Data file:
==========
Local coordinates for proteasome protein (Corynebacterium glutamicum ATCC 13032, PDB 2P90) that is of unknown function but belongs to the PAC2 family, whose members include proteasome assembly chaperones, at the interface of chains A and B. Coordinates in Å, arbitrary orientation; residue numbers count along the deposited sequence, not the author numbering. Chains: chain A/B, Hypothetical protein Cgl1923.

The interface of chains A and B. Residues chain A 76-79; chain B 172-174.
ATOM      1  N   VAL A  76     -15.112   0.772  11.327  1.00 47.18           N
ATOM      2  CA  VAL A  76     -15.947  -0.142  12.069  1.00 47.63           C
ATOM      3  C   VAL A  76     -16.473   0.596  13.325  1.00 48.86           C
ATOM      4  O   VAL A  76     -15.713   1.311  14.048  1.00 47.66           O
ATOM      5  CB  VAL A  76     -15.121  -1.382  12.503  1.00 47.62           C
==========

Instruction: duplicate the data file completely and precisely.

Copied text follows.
Local coordinates for proteasome protein (Corynebacterium glutamicum ATCC 13032, PDB 2P90) that is of unknown function but belongs to the PAC2 family, whose members include proteasome assembly chaperones, at the interface of chains A and B. Coordinates in Å, arbitrary orientation; residue numbers count along the deposited sequence, not the author numbering. Chains: chain A/B, Hypothetical protein Cgl1923.

The interface of chains A and B. Residues chain A 76-79; chain B 172-174.
ATOM      1  N   VAL A  76     -15.112   0.772  11.327  1.00 47.18           N
ATOM      2  CA  VAL A  76     -15.947  -0.142  12.069  1.00 47.63           C
ATOM      3  C   VAL A  76     -16.473   0.596  13.325  1.00 48.86           C
ATOM      4  O   VAL A  76     -15.713   1.311  14.048  1.00 47.66           O
ATOM      5  CB  VAL A  76     -15.121  -1.382  12.503  1.00 47.62           C